The researchers wondered if a ceramic, a heat-stable material that can conduct protons naturally, could be made into an electrolyte for glucose fuel cells.

“When you consider ceramics for a glucose fuel cell like this, they have the advantage of long-term stability, small scalability, and silicon chip integration,” Rupp says. “They make it steady and solid.”

The researchers designed a glucose fuel cell containing an electrolyte made of ceria, a ceramic material with high ion conductivity, which is mechanically robust and therefore widely used as an electrolyte in hydrogen fuel cells. This individually designed part is biocompatible.

“Ceria is actively studied in the cancer research community,” says Simons. “It is similar to zirconia, which is also used in dental implants and is biocompatible and safe.”

The team compressed the electrolyte with an anode and cathode made of platinum, a stable material that readily reacts with glucose.

They fabricated 400 individual glucose fuel cells on a chip, each about 300 nanometers thin and about 30 micrometers wide (about the width of 150 human hairs).

They patterned the cells on silicon wafers and showed that the devices could be paired with a common semiconductor material.

They then measured the current produced by each cell in a custom-built test station. They found that many cells produce a peak voltage of about 80 millivolts.

Given the small size of each cell, this output turned out to be the highest power density of any current glucose fuel cell design.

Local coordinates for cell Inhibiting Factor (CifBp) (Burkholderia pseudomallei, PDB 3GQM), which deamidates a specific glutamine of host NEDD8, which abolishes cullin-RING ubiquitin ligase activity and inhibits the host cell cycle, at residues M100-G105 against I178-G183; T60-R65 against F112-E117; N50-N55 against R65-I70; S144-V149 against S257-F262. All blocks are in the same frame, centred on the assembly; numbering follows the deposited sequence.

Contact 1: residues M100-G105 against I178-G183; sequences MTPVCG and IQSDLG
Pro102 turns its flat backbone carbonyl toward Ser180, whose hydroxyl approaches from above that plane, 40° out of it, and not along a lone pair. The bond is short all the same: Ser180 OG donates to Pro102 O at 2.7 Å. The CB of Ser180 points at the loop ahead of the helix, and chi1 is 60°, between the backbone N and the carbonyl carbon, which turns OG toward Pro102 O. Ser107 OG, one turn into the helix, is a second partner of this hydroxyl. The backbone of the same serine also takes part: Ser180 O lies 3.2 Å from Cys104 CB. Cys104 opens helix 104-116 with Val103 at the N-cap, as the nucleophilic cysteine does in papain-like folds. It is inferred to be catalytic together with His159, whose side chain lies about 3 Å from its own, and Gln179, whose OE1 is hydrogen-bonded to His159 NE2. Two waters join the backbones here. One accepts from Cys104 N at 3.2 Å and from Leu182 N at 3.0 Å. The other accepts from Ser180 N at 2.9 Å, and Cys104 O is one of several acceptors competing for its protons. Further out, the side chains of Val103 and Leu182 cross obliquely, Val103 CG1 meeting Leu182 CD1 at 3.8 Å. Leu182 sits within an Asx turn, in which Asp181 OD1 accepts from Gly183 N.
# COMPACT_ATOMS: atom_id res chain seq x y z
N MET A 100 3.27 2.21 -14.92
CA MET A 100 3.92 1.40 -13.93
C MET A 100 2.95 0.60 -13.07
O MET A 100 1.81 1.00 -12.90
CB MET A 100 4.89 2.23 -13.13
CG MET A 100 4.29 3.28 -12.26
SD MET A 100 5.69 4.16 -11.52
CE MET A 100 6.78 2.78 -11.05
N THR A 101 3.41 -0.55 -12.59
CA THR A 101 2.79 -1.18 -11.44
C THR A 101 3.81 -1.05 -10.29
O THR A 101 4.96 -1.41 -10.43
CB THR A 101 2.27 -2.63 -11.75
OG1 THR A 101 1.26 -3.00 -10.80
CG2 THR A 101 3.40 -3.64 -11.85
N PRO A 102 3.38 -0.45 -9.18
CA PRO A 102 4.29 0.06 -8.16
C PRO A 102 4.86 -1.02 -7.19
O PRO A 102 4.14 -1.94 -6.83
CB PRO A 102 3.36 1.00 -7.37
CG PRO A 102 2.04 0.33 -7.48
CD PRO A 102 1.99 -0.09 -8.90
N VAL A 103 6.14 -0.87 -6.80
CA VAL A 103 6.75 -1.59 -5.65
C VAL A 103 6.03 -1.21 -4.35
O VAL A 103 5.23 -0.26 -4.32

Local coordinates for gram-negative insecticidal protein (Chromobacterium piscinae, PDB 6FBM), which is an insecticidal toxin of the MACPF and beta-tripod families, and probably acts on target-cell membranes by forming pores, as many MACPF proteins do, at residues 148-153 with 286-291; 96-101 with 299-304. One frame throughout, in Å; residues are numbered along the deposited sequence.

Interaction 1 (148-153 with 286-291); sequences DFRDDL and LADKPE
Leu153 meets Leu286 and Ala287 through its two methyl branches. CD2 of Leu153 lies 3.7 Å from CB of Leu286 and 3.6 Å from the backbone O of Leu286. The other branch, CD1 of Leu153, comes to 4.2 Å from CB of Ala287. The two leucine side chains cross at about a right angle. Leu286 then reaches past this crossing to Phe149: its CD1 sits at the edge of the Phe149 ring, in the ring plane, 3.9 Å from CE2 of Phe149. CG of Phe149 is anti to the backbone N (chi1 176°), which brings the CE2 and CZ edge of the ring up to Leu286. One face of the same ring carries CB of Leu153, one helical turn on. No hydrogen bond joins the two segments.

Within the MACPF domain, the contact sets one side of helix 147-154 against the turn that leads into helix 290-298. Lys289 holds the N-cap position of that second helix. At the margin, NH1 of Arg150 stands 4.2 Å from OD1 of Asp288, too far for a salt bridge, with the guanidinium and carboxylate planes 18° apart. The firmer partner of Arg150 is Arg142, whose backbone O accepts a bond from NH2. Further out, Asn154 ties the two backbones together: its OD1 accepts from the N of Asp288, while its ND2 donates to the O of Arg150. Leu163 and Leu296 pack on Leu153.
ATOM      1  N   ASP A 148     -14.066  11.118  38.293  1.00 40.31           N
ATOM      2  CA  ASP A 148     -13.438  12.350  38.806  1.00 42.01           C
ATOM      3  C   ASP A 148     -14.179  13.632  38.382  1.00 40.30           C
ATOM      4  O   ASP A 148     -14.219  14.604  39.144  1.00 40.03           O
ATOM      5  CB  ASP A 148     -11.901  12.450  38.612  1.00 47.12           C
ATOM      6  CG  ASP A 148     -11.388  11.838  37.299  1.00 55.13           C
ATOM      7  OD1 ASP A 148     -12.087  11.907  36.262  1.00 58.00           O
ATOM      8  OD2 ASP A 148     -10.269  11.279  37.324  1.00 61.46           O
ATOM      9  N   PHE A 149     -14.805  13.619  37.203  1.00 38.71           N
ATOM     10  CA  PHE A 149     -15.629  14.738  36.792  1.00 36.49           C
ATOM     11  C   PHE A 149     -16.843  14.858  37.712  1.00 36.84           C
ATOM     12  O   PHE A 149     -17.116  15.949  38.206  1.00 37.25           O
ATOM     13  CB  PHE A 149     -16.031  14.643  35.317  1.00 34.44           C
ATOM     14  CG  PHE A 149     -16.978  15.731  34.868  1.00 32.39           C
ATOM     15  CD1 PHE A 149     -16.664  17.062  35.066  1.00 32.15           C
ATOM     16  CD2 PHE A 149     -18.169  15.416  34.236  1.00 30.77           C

“Excitingly, we are able to draw enough power and current to power implantable devices,” says Simons.

“This is the first time that proton conduction in electroceramic materials can be used for conversion from glucose to power, defining a new type of electrochemistry,” Rupp says. “It expands material use cases, from hydrogen fuel cells to new, exciting modes of glucose conversion.”

The researchers “opened up a new avenue to miniature power supplies for implanted sensors and perhaps other functions,” says Truls Norby, a professor of chemistry at the University of Oslo in Norway who did not contribute to the study.

“The ceramics used are non-toxic, inexpensive, and in the least inert to both in-body conditions and sterilization conditions prior to implantation. The concept and show so far is really promising.”

source: news.mit.edu

Similar Ads

Be the first to comment

your comment